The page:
Twenty years ago, Dave Query started Big Red F Restaurant Group in Boulder, Colorado. He recently served up a few of the lessons he’s learned along the way for the Restaurant Owners Uncorked video series, covering topics from business structure to the “gut check” he's done every day since he opened the doors of his first restaurant.
Consider your business structure. “Don’t get caught up with majority ownership early on. We went to a group of people and offered them an investment into this business, and not a payout. Not, 'Here’s your money, here’s your interest, thanks for getting involved.' I wanted them to be involved for the long term, so I gave them a little more up front, but then after they received back their original investment with interest, then their ownership was cut by half or at some other rate. I think people are often way too caught up with, 'I’ve gotta keep control. I’ve gotta have 100 percent of this.' You can write an operating agreement to spell out anything that you want, as long as everybody signs off on it. When you want to have it all, you miss lots of opportunities because investors want to have a little control at first. So until you’ve proven yourself and the business has proven itself, it’s OK to put other people in a better position from a financial standpoint.”
Humility wins. “One of the things I've learned that's helped me be successful is shutting my mouth. You just gotta shut up and listen. If you've got really smart people that you're working with, you hired them for a reason. They're on your team with intention. You gotta just be quiet, and listen. You see these guys [who] are all about the ego of what they are doing. As chefs have become celebrities, and mixologists have become celebrities, the customers and the employees get tired of that ego. Ego is a killer. Humility wins in the long term every time.”
Control costs with transparency. “Controlling costs in the restaurant business is a big challenge. There are just a million ways to lose money in this business, and you could lose it every day. Our challenge is to figure out the baseline of what works for us, and then we keep pinching those things down. We make our managers very much a part of the process, so there's full transparency. The GM, AGM, Chef, Sous Chef, [and] Bar Manager all know exactly what our restaurants are doing. They know how well we're doing, or what our particular challenges may be in a particular month. Their bonuses are based on our success. We've set targets for them to achieve, so they are finely aware and critically attuned to where we are financially at all times, and that's a great part of our success.”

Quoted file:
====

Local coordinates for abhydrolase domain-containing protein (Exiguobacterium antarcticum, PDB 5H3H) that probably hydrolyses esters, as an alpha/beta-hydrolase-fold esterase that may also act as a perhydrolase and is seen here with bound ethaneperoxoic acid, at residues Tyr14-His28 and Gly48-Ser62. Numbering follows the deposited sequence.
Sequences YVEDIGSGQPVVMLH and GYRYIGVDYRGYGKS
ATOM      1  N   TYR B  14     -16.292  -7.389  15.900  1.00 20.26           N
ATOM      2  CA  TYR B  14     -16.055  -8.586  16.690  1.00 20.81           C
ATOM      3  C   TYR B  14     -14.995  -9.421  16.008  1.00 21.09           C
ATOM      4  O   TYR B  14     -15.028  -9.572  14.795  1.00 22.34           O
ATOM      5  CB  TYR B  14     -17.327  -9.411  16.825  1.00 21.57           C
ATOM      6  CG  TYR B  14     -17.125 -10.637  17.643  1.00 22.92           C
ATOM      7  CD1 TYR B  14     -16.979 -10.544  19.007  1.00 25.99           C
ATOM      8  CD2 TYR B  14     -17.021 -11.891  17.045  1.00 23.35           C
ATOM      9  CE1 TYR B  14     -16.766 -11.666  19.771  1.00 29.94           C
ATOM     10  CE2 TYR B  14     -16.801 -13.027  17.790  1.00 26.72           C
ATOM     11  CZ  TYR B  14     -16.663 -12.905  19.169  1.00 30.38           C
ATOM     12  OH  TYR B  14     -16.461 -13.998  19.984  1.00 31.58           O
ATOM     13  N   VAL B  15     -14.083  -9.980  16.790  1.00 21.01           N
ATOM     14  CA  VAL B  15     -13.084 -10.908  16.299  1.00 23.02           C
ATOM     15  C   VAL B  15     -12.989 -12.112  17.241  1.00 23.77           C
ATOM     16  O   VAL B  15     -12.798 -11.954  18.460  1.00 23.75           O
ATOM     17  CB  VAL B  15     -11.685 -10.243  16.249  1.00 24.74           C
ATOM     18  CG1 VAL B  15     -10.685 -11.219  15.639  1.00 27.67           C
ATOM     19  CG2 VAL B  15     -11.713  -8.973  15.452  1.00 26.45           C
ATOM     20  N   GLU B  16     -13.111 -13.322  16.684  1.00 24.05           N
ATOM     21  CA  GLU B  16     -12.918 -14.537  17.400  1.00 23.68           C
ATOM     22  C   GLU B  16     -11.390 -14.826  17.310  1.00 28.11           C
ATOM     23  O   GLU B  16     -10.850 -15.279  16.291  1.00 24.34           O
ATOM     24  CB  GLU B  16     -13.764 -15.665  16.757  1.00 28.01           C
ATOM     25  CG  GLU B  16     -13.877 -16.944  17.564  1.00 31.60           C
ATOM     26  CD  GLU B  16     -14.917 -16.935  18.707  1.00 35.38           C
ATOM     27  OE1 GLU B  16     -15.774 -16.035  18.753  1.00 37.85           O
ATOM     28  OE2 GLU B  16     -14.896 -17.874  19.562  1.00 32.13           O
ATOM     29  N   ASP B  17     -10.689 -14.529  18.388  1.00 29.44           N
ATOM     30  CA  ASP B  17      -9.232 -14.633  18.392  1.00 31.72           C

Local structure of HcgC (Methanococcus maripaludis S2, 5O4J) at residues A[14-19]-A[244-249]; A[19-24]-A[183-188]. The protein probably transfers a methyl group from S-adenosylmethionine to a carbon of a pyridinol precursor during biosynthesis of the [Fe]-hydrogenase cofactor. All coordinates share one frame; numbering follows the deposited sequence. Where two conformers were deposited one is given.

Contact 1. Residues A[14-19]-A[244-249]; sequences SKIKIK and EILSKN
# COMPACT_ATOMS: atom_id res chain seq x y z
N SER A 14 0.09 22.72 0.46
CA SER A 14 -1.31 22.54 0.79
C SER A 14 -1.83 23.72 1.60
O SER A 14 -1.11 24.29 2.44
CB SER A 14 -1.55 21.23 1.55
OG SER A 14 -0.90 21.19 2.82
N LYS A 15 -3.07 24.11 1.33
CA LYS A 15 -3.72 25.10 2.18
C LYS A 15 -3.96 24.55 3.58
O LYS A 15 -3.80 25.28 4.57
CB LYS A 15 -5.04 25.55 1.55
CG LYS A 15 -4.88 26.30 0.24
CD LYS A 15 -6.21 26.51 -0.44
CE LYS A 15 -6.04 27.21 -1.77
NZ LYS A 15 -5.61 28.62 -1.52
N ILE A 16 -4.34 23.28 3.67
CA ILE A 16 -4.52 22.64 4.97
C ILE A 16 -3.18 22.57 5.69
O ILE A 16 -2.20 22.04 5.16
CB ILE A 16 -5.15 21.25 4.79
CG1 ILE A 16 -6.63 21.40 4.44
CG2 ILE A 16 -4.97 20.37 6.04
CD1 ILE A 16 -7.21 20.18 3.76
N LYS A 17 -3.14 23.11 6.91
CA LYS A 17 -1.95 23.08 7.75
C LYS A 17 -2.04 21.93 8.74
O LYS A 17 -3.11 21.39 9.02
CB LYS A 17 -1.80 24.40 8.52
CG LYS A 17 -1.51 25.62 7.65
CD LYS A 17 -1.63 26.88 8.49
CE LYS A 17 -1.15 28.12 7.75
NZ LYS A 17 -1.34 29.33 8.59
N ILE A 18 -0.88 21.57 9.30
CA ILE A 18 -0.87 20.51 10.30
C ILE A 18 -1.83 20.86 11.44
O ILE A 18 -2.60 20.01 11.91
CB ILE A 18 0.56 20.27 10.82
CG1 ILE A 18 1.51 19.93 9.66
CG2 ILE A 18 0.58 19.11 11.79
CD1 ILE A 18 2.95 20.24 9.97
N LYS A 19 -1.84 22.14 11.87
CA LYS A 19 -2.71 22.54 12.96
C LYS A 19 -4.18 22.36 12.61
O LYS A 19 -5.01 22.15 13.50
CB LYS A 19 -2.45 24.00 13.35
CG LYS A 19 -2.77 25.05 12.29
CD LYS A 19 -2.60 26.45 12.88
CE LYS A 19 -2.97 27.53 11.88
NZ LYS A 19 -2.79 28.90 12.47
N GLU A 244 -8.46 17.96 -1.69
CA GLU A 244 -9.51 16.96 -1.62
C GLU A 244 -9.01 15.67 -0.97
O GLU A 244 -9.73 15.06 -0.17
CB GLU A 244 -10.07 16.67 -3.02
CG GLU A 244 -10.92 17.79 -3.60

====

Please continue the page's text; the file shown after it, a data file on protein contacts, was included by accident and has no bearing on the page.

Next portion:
Embrace competition. “Competition is always great for any restaurant. Burger King followed McDonald’s around the country for two decades, loading up right next to them because they wanted to create that synergy. We’re in the Pearl Street Mall here in Boulder and there’s a ton of restaurants down here. When more restaurants come, it brings more people down, but it also raises the bar for all of us. We’re very challenged right now, enthusiastically challenged, to raise our game because there are three or four restaurants in town that are raising the bar. Big time. For instance, when somebody down the street puts together a great wine program, they are educating our customers. The challenge is that the customer comes in here with a higher knowledge than they used to have about wine. And the benefit is that the customer comes in here with a higher knowledge than they used to have about wine…so our opportunity is to take advantage of that. Every time a competitor comes into town and has a certain strength, you as a rival business have to take advantage of that. If you don’t rise to the occasion, you’re going to lose those newly educated customers.”
Do a daily gut check. “In business you’ve got to constantly do your gut check. How are we doing? Are we doing what we’re saying we’re doing? Or are we just talking a lot of smack and meanwhile [have] gotten off track of what our original goals were? I’m gut checking every day, and I think that’s part of our success. I’m still convinced, 18 years later, that this thing could all fall apart. There was a time 15 years ago when we were as good as it got in this town, or at least right there at the top. Now there’s so much good competition. So many talented chefs. So many smart operators. Plus the population is so much smarter now. Twenty years ago you saw Julia Child at three in the morning on PBS. Now you’ve got phone apps where you can watch somebody break down a whole cow. You’ve got 50 food channels on 24/7. You’ve got all this information coming at you. Your customers are coming in so much smarter than they were 15 years ago. So much more food knowledge, wine knowledge, spirit knowledge…even general service knowledge. They’re not easily fooled. And I don’t think 15 years ago we were fooling our customers, but there was just a whole different expectation and knowledge base of restaurant customers in America then than there is today. Our customers are really, really intelligent. And that’s not just in Boulder. That’s anywhere in America.”
The small things are big things. “Customers gravitate towards businesses they feel good about supporting. You have to let your customers know you’re conscious of what you’re doing; you’re trying to do a good thing; you’re not leaving a huge footprint. For instance, you make your back alley look as good as your front door, so that when a customer walks down that back alley once a month, they notice you are hosing it down so that they don’t step over a beer bottle or a lemon slice or anything. Every effort you make to impress upon your customers what you’re trying to do and how you’re walking through the world makes a big impression, because they’re watching.”